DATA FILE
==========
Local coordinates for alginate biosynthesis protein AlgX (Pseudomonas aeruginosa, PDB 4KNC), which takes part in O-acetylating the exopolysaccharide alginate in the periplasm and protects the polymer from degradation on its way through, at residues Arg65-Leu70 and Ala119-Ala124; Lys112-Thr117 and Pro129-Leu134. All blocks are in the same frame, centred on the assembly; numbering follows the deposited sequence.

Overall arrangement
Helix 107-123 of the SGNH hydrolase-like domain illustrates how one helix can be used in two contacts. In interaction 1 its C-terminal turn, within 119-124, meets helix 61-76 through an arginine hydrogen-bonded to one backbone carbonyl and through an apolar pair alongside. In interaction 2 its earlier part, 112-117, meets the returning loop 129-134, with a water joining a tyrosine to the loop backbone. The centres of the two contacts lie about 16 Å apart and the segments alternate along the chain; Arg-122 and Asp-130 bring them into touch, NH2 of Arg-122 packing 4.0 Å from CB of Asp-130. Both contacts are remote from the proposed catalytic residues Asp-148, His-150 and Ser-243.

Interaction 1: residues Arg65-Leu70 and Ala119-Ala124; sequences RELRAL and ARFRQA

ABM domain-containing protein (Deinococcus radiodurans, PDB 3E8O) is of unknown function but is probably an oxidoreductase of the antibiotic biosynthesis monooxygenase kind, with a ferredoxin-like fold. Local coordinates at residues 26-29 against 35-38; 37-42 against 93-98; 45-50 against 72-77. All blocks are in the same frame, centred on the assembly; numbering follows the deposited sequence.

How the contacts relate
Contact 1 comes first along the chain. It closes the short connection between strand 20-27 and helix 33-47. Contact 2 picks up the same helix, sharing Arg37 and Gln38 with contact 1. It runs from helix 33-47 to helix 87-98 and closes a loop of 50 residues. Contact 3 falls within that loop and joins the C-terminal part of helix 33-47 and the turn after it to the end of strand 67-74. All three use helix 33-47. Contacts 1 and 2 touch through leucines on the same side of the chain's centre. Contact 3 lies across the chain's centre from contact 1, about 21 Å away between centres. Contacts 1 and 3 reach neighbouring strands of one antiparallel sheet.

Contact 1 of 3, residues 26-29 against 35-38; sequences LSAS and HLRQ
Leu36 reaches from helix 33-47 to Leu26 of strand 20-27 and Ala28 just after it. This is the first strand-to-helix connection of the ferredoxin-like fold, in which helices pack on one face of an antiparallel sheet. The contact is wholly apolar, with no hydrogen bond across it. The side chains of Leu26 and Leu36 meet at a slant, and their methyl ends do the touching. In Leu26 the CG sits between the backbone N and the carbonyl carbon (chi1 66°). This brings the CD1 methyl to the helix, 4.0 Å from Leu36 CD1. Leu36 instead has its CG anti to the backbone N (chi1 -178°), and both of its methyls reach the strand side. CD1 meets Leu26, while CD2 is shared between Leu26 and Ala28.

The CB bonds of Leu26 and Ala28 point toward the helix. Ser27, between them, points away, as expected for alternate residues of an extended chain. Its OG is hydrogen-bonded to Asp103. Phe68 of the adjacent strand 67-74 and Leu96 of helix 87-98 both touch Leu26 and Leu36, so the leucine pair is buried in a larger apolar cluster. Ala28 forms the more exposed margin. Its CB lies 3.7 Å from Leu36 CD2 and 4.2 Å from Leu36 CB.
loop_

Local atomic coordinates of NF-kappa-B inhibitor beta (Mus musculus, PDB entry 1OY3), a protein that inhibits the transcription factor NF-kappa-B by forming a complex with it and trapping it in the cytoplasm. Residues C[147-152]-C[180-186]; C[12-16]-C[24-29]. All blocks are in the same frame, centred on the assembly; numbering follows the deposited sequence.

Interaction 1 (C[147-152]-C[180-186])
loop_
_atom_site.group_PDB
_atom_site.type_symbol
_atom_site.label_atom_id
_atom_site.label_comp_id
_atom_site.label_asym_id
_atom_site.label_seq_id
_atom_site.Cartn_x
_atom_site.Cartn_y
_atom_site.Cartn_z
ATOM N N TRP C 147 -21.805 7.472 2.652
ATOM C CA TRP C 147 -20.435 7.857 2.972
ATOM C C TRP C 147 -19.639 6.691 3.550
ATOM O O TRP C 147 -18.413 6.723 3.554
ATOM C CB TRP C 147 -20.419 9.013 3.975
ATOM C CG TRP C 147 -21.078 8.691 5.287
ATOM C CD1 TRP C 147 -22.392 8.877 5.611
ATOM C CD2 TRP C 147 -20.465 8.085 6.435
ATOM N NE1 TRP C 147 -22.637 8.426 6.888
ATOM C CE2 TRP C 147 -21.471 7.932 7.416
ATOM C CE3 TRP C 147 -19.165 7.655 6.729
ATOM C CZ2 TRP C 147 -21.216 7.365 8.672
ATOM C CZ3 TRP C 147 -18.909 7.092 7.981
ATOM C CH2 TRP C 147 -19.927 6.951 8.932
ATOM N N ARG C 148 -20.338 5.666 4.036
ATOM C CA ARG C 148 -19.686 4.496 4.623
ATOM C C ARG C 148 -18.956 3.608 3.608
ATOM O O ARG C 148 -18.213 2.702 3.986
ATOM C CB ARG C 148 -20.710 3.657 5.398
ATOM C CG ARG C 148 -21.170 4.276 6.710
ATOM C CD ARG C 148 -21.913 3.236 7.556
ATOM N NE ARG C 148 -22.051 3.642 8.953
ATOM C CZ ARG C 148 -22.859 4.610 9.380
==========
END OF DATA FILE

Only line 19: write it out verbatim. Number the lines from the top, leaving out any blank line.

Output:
_atom_site.label_asym_id